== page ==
In the neighbourhood of Polana Caniço, one of the most disadvantaged in the city of Maputo, there are those who travel long distances, under the intense sun, looking to give hope to those who abandon anti-retroviral treatment in desperation.

In the hustle and bustle of suburban neighbourhoods, among children and adults in the roads and alleys, activists have never given up on carrying out their activities. They focus is always on saving lives.

Sometimes it is possible to find them in pairs. Some other time, they find themselves alone. However, in general, hundreds of activists are spread throughout the various districts of Maputo City in search of mechanisms to help the chronically ill individuals.

Many of these activists have moved from the comfort of their homes to the streets, where they spread awareness messages against certain diseases, in a neighbourhood with a higher HIV prevalence rate.

Hercília Djedje, an activist with the Kutenga Association, is part of this group. She joined activism in 2019, after receiving an invitation from the head of her neighbourhood ward. At the time, she loved working with teenagers.

“I am very interested in working with teenagers here in Maputo city. Despite living in a time with lots of information, teenagers continue to have unprotected sex”, she laments.

Out of the experience she gained, Djedje noted that people believe they are not HIV-positive, even though they have never been tested before, to which she says that “as long as we have not had the test done, we are all contaminated.”

Unprotected sex, says the activist, remains one of the biggest problems that contributes to the spread of the disease, “adolescents, in particular, say that they trust their multiple partners and that they have sex with them and as well as other partners unprotected.”

The activist laments that “generally, when a couple contracts some STI, one of the partners visits the health centre alone, without informing the partner. It is necessary to face this in a group, with the partner or the family.”


During his two years as an activist, Djedje has seen a lot, having gained a lot of experience on how to deal with people during this time.

“Over this time, which may seem short but is not, I saw a lot. There are people living with HIV and, because of shame, prefer to buy medicines from health technicians,” she says.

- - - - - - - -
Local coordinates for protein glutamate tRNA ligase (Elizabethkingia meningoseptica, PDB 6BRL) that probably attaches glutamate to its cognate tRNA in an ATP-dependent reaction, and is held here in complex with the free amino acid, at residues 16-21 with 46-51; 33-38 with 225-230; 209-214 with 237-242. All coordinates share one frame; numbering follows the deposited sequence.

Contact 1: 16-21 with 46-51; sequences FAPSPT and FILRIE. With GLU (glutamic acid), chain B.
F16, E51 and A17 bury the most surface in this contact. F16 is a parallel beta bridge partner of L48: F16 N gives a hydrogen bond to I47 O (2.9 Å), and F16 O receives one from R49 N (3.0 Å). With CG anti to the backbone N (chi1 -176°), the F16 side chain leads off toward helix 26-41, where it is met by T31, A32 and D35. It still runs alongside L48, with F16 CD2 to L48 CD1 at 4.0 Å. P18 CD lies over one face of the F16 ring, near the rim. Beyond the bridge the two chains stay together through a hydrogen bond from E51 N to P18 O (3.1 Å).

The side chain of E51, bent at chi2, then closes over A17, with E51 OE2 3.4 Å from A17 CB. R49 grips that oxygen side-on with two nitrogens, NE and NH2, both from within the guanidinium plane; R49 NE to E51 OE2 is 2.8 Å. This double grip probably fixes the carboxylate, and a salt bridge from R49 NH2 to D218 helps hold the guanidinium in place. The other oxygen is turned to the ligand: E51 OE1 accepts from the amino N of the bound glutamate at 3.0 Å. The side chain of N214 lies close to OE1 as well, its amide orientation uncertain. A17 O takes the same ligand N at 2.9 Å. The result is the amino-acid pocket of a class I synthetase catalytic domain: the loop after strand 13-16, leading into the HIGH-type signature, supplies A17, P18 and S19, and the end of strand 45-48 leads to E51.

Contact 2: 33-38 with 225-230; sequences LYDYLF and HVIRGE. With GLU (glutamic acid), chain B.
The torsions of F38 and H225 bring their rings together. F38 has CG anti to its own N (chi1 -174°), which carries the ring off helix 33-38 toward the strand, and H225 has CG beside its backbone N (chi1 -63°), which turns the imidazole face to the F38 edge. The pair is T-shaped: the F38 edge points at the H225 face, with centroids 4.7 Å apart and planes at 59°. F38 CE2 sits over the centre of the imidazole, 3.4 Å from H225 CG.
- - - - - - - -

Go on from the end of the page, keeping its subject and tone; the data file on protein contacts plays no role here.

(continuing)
According to the interviewee, “generally, they do not follow the legal procedures. They disappear for a long time, or are never in the hospital and only return when their condition worsens”, she laments.

For the activist, HIV-positive individuals who stay away from health centres not only harm themselves, but do harm to others as well.

“The tendency of these people is to buy an amount always above that which each patient deserves. Generally, the amount provided to the sick buyer is the same amount that is part of the reserve,” she says.

Because of that, Djedje understands that it is necessary to have a clear management and legal control of medicines in the health units so that the needy really benefit.

Stigma remains often a constant among people living with HIV. Sometimes, on her trips to the neighbourhoods, she believes that many people refuse to give true information for fear of stigmatisation.

“In some cases, you notice that the person says he is not HIV-positive for fear that the neighbours will know about their health condition,” she says.


Early on a Tuesday, Djedje enters the Polana Caniço neighbourhood. She walks a few kilometres and, in the first alley she enters, a man calls to her attention. He is middle-aged, walking with the support of a cane and without a mask on his face.

Djedje greets him. The latter greets back but distances himself. However, in the house next door, a couple is predisposed to listen to Djedje’s speeches. The couple opens their doors to the house and the talk starts.

“We are living in difficult times. In addition to other diseases, we have Covid-19,” says Djedje, while preparing a poster about Covid-19 to explain to the couple.

Djedje also talks about other chronic illnesses to the couple who accept the information with satisfaction. In the end, the family welcomes the whole message and Djedje continues her journey which is not only marked by good times.

“Some people here don’t want to talk to us. Others we see with our eyes that they are not well. They cough and they should go to a health unit, but they refuse,” she says.

But none of this prevents the activist from continuing her work, because in the midst of so many refusals, “there are people who still want to hear us and this is how we save many people.”

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